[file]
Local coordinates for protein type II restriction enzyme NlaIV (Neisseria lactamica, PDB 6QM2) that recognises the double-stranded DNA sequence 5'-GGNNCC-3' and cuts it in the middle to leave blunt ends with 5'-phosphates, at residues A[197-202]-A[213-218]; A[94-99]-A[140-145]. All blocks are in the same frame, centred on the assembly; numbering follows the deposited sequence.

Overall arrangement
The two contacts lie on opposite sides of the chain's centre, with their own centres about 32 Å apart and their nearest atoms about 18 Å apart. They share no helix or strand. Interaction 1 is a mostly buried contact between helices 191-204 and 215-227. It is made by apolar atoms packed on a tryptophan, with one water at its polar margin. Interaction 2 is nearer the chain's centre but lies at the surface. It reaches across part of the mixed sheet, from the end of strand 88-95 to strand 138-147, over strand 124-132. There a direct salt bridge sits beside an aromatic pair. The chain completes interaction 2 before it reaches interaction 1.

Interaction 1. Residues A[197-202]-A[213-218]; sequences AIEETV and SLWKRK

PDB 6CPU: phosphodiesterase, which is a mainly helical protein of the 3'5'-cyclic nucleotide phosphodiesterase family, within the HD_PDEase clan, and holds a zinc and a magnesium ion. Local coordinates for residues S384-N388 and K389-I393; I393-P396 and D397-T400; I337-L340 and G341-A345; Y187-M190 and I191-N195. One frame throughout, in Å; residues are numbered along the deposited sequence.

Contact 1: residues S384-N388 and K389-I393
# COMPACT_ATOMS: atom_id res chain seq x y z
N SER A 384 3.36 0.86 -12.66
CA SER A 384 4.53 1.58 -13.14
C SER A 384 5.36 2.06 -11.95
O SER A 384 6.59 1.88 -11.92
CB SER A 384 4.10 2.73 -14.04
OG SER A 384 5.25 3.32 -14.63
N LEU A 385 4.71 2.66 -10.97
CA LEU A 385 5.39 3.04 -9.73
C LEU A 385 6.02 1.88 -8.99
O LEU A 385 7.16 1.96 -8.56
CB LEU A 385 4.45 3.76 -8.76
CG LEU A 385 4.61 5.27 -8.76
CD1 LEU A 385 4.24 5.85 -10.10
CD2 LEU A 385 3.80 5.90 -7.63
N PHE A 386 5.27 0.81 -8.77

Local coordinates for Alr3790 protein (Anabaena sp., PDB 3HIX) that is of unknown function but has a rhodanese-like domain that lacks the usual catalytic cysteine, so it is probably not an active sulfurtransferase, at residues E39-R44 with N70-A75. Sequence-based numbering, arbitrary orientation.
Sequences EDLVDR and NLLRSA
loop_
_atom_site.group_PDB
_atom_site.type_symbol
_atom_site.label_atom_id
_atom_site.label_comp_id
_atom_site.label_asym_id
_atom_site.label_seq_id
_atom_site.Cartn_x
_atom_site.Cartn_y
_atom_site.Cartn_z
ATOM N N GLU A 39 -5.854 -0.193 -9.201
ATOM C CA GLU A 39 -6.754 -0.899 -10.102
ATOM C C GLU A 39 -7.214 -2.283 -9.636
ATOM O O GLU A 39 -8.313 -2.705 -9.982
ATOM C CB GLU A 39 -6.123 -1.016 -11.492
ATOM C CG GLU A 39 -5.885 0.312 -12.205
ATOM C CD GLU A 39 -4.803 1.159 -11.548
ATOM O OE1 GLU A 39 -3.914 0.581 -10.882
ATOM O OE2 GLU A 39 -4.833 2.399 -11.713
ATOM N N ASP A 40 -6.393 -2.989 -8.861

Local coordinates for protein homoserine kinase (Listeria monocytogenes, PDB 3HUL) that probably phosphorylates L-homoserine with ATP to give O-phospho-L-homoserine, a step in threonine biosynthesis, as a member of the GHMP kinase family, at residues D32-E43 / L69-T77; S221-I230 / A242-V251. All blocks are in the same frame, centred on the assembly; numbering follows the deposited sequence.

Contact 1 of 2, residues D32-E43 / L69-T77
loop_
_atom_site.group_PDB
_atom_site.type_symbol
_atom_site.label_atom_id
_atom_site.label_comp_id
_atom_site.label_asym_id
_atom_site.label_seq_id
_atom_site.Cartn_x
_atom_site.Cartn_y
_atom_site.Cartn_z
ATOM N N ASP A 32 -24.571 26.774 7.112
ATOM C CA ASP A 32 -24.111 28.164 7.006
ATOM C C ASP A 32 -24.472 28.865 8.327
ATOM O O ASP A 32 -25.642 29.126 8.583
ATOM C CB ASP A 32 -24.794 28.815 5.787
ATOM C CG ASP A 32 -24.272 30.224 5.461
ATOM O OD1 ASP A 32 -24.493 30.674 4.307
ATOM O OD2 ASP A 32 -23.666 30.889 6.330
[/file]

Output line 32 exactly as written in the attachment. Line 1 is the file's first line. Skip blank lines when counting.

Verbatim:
_atom_site.Cartn_x